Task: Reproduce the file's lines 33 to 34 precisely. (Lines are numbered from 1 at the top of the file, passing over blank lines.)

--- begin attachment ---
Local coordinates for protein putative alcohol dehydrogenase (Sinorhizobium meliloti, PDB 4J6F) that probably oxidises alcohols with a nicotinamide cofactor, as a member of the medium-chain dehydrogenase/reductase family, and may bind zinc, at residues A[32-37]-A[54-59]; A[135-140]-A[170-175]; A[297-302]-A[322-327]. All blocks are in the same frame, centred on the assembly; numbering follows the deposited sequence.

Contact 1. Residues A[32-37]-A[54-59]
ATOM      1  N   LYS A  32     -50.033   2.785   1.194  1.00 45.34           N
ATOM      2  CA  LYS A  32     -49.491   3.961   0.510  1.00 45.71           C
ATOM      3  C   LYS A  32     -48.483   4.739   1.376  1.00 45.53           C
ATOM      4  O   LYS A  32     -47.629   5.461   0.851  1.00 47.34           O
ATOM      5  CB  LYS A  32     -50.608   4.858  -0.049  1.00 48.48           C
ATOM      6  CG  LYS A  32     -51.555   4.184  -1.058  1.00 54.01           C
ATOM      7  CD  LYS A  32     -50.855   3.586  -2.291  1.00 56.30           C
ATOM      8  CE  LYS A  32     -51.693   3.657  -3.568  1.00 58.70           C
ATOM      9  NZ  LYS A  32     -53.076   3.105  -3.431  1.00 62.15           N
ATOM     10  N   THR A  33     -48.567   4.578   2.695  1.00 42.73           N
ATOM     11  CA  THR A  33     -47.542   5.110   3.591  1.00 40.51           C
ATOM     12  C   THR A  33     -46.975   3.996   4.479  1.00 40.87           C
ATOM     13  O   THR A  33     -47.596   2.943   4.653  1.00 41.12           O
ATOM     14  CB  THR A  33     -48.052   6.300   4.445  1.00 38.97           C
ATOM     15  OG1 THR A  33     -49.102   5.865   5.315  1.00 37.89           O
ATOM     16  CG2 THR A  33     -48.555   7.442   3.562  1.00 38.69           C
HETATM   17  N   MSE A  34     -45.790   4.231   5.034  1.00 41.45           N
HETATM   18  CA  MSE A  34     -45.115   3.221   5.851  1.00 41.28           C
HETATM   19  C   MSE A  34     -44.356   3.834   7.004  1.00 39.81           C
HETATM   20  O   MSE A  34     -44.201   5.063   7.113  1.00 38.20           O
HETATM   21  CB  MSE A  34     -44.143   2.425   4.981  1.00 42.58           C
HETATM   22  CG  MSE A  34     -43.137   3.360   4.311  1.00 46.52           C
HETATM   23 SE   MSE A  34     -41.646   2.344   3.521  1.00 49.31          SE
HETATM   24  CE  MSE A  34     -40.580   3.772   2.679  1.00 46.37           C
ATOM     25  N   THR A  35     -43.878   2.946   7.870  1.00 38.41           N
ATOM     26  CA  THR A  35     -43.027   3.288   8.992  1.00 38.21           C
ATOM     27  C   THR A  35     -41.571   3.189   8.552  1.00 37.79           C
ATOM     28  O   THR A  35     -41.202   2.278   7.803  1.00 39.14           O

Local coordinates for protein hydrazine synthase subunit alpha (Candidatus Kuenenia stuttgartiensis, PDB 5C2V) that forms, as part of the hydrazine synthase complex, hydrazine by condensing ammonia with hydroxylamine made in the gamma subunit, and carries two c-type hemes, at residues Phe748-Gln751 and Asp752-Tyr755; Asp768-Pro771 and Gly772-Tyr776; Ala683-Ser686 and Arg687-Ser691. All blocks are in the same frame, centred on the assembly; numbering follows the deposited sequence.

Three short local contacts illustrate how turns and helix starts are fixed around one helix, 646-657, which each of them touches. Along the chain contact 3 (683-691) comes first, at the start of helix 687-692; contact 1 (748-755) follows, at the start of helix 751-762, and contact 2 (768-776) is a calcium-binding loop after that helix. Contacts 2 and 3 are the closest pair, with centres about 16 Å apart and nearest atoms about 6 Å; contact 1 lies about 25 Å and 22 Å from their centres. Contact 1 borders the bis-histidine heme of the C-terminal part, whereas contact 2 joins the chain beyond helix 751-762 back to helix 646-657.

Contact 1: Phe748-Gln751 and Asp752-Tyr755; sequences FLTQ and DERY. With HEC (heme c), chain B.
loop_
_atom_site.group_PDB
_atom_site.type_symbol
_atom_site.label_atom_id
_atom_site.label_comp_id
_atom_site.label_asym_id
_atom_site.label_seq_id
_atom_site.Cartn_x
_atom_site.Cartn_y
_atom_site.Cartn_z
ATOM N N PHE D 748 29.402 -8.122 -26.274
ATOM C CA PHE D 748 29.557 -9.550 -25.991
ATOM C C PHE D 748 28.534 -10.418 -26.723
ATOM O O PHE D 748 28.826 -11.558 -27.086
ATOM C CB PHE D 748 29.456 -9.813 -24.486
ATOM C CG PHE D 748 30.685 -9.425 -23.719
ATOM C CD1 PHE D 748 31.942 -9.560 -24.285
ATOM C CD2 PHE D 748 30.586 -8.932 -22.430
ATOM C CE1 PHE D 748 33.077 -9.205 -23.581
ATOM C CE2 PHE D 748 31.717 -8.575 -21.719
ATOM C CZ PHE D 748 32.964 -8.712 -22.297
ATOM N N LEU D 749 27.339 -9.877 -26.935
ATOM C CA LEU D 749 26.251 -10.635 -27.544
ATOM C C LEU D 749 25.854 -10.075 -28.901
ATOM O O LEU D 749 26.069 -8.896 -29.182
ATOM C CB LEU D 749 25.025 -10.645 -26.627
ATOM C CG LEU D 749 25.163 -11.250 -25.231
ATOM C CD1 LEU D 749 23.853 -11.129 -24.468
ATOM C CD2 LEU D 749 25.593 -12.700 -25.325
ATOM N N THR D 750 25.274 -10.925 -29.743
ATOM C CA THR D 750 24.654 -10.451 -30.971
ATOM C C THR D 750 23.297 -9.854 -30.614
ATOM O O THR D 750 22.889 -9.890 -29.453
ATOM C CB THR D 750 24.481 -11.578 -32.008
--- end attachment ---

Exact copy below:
Contact 1: Phe748-Gln751 and Asp752-Tyr755; sequences FLTQ and DERY. With HEC (heme c), chain B.
loop_